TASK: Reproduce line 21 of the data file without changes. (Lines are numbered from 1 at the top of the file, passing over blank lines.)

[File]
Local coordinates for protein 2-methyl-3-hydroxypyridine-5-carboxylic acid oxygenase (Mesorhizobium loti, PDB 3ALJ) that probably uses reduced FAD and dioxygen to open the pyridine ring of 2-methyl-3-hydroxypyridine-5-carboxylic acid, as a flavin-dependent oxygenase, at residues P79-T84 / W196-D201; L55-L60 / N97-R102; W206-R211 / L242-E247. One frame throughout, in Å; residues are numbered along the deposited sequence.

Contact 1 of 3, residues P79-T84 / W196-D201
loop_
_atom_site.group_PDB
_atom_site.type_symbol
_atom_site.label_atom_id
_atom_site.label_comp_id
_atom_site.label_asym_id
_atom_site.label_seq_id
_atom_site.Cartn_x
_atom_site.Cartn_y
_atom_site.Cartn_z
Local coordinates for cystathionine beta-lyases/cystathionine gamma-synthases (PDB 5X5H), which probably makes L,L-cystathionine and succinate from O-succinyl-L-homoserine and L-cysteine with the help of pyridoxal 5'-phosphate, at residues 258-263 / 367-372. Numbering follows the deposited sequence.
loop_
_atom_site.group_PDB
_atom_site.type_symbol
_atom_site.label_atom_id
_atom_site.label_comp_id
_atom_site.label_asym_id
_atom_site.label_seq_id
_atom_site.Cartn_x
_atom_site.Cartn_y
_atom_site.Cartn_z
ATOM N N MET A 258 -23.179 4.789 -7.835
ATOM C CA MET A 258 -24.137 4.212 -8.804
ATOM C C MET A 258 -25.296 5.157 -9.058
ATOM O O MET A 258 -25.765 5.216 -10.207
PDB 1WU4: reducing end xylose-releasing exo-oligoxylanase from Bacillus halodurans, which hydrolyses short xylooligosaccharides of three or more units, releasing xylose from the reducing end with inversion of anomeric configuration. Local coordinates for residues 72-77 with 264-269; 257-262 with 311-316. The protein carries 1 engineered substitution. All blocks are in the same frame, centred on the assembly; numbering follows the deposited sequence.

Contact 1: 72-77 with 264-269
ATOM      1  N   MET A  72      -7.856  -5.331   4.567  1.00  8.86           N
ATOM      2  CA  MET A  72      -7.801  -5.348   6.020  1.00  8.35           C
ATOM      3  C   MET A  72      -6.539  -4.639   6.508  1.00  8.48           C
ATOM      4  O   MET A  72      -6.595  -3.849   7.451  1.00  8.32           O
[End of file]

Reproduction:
_atom_site.Cartn_x